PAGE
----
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The NWT Supreme Court has denied an appeal by Northland Utilites Ltd over an arbitrator’s ruling on the value of the electrical infrastructure in Hay River.

In a judgment released Oct. 23, Justice Andrew M. Mahar wrote the the arbitrator made reasonable and “not incorrect” decisions after fairly considering the arguments from each side.

The dispute in question is about the value of electricity delivery assets owned by NUL in Hay River.

The town ended its franchise agreement with NUL in 2016 and notified the company it intended to exercise its right to buy the rights to distribute, supply and sell electricity to consumers there.

In February 2018, arbitrator John Marshall, adopting a business cash flow methodology proposed by an expert hired by the town, released his “partial final award,” valuing Northland’s assets in Hay River at around $14 million.

Marshall valued Northland’s assets at 1.3 times their net book value, the value of an asset when depreciation is taken into account, to factor in the future potential earnings the assets could yield.

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Northland wanted to use a valuation system that would have placed the cost of the equipment to be purchased at around three times the value Hay River’s preferred method came up with. The town said the amount NUL settled on was “so unfair” it would not have gone through with the purchase.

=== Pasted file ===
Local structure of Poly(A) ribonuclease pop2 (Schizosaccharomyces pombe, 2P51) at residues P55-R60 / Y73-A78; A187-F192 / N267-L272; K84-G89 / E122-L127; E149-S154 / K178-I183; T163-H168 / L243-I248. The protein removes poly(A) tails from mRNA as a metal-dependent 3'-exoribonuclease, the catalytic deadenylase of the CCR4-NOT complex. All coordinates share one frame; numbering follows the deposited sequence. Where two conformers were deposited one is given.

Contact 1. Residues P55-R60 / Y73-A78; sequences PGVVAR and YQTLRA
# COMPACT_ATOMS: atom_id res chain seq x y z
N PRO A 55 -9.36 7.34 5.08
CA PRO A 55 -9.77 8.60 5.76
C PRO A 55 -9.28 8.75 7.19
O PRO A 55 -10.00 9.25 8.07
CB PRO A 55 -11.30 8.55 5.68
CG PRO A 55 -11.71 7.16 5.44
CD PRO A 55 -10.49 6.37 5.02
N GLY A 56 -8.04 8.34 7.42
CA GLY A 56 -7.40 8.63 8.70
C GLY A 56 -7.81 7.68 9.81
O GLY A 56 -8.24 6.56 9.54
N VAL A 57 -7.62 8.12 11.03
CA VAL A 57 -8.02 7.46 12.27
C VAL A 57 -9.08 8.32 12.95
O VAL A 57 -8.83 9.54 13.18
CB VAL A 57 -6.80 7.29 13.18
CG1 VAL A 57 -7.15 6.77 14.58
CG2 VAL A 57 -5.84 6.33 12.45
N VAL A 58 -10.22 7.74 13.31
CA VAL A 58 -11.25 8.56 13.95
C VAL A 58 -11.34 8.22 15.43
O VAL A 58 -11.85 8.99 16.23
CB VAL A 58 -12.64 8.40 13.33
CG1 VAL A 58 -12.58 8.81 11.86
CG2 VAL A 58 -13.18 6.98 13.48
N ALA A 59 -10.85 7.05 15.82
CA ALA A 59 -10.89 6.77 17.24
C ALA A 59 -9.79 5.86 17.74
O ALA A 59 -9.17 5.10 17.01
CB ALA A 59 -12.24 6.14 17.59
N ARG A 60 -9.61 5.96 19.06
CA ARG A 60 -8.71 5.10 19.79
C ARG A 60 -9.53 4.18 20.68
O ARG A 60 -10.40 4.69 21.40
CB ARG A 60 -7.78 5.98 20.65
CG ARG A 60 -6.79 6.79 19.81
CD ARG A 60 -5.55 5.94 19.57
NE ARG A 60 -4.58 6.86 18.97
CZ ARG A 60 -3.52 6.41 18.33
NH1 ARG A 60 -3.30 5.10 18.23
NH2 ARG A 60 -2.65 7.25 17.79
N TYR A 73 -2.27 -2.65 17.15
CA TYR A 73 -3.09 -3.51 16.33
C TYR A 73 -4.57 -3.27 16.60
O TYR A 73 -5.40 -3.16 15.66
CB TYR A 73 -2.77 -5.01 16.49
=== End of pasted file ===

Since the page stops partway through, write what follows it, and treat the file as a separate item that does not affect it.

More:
The judge agreed.

“On a sale to the town, NUL is entitled to recover the un-depreciated value of the assets in question and will thus be made whole,” he wrote. “To recover significantly more would be a windfall to the utility and an unreasonable burden for the utility customers as their rates would face a significant increase were the PUB to approve the transaction.”

Doug Tenney, NUL vice-president, said he was “disappointed” to hear the decision.

Moving forward he said legal counsel would be reviewing this decision.

In addition to the appeal of the arbitrator’s partial final award, the firm had been working with the Town and its negotiator NTPC. They were “pretty close to the end of that process,” he said, while not being completely done on some issues.

He added that there was the possibility of further work in the NWT Court of Appeals.

Following the court processes, with a signed purchase and sale agreement, he said it would be likely for both parties to the NWT Public Utilities Board.

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